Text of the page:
Tuesday, 16 September 2014

What makes a mathematical proof beautiful?

(Cross-posted at NewAPPS)

In December, I will be presenting at the Aesthetics in Mathematics conference in Norwich. The title of my talk is Beauty, explanation, and persuasion in mathematical proofs, and to be honest at this point there is not much more to it than the title… However, the idea I will try to develop is that many, perhaps even most, of the features we associate with beauty in mathematical proofs can be subsumed to the ideal of explanatory persuasion, which I take to be the essence of mathematical proofs. 

As some readers may recall, in my current research I adopt a dialogical perspective to raise a functionalist question: what is the point of mathematical proofs? Why do we bother formulating mathematical proofs at all? The general hypothesis is that most of the defining criteria for what counts as a mathematical proof – and in particular, a good mathematical proof – can be explained in terms of the (presumed) ultimate function of a mathematical proof, namely that of convincing an interlocutor that the conclusion of the proof is true (given the truth of the premises) by showing why that is the case. (See also this recent edited volume on argumentation in mathematics.) Thus, a proof seeks not only to force the interlocutor to grant the conclusion if she has granted the premises; it seeks also to reveal something about the mathematical concepts involved to the interlocutor so that she also apprehends what makes the conclusion true – its causes, as it were. On this conception of proof, beauty may well play an important role, but its role will be subsumed to the ideal of explanatory persuasion.

There is a small but very interesting literature on the aesthetics of mathematical proof – see for example this 2005 paper by my former colleague James McAllister, and a more recent paper on Kant’s conception of beauty in mathematics applied to proof by Angela Breitenbach, one of the organizers of the meeting in Norwich. (If readers have additional literature suggestions, please share them in comments.) But perhaps the locus classicus for the discussion of what makes a mathematical proof beautiful is G. H. Hardy’s splendid A Mathematician’s Apology (a text that is itself very beautiful!). In it, Hardy identifies and discusses a number of features that should be present for a proof to be considered beautiful: seriousness, generality, depth, unexpectedness, inevitability, and economy. And so, one way for me to test my dialogical hypothesis would be to see whether it is possible to provide a dialogical rationale for each of these features that Hardy discusses. My prediction is that most of them can receive compelling dialogical explanations, but that there will be a residue of properties related to beauty in a mathematical proof that cannot be reduced to the ideal of explanatory persuasion. (What this residue will be I do not yet know).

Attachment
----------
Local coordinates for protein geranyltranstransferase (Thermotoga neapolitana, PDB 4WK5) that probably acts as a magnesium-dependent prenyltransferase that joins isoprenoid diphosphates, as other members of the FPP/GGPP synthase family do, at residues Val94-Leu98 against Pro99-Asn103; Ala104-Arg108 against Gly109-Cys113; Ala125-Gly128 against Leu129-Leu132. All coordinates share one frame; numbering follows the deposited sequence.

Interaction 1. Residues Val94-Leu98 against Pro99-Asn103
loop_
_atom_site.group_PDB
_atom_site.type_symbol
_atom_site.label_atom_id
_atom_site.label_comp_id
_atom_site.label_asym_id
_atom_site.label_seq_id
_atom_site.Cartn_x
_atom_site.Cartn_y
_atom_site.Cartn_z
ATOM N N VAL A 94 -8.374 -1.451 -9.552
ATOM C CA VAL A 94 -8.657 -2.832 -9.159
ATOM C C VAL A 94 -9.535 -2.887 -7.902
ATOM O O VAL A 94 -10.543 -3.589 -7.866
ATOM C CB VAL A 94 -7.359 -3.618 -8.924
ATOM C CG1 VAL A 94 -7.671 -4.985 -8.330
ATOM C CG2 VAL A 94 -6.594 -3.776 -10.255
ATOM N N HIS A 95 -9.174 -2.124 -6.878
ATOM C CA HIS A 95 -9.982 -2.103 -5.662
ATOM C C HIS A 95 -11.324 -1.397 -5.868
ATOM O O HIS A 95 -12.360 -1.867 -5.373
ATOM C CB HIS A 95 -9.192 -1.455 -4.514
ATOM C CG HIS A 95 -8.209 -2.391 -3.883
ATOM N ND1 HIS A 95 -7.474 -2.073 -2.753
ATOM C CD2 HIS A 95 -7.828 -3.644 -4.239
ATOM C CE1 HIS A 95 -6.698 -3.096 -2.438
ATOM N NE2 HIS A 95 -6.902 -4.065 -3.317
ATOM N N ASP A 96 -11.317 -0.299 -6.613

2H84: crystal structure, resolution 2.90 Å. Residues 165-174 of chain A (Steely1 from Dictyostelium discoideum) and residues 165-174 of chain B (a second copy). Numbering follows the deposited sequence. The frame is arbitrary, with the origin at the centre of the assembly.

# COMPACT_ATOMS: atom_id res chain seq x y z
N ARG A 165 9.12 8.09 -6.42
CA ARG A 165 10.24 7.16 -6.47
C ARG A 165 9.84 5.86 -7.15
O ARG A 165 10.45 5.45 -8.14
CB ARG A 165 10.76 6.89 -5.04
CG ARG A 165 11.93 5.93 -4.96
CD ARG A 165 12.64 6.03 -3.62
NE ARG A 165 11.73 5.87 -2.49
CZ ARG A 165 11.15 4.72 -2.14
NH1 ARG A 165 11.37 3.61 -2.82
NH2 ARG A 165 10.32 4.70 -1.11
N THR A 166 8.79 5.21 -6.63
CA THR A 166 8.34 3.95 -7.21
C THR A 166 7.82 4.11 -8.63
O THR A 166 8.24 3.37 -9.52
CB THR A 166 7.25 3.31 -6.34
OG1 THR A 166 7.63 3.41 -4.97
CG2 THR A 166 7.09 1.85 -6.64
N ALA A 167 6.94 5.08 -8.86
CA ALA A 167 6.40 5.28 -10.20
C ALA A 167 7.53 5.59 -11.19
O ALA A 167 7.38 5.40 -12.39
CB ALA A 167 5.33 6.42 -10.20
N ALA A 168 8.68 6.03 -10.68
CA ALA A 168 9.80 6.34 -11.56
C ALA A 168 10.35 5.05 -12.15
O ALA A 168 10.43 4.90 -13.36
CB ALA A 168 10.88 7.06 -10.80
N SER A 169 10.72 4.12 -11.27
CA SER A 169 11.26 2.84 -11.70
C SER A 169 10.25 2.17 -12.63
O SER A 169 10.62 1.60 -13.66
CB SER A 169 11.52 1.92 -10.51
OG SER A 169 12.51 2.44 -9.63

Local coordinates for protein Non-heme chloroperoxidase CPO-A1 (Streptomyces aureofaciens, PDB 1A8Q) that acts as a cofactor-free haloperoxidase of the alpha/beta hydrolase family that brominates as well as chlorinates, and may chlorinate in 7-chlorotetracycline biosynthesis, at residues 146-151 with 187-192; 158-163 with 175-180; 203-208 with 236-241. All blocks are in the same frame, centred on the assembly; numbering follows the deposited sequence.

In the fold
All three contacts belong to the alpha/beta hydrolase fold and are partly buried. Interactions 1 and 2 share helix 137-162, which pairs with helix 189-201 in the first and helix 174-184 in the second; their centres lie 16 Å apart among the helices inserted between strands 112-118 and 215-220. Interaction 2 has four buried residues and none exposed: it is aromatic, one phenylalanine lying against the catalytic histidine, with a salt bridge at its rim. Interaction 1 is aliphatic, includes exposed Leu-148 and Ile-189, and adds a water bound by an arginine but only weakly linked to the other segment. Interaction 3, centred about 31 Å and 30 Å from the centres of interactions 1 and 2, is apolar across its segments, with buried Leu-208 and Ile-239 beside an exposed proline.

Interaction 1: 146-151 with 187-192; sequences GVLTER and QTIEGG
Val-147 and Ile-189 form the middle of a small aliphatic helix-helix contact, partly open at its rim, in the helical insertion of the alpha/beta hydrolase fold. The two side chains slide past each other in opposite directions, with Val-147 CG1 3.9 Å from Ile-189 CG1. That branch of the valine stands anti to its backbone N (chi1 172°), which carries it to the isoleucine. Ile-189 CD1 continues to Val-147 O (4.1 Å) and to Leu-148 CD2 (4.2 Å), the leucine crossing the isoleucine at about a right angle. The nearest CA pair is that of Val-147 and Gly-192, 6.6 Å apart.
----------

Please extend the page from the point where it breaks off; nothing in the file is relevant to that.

As I mentioned, this is still very much work in progress, but for now I would like to sketch what a dialogical account of beauty in a mathematical demonstration might look like for a specific feature. Now, a fascinating desideratum for a mathematical proof, which has been discussed in detail recently by Detlefsen and Arana, is the ideal of purity:
Throughout history, mathematicians have expressed preference for solutions to problems that avoid introducing concepts that are in one sense or another “foreign” or “alien” to the problem under investigation. (Detlefsen & Arana 2011, 1)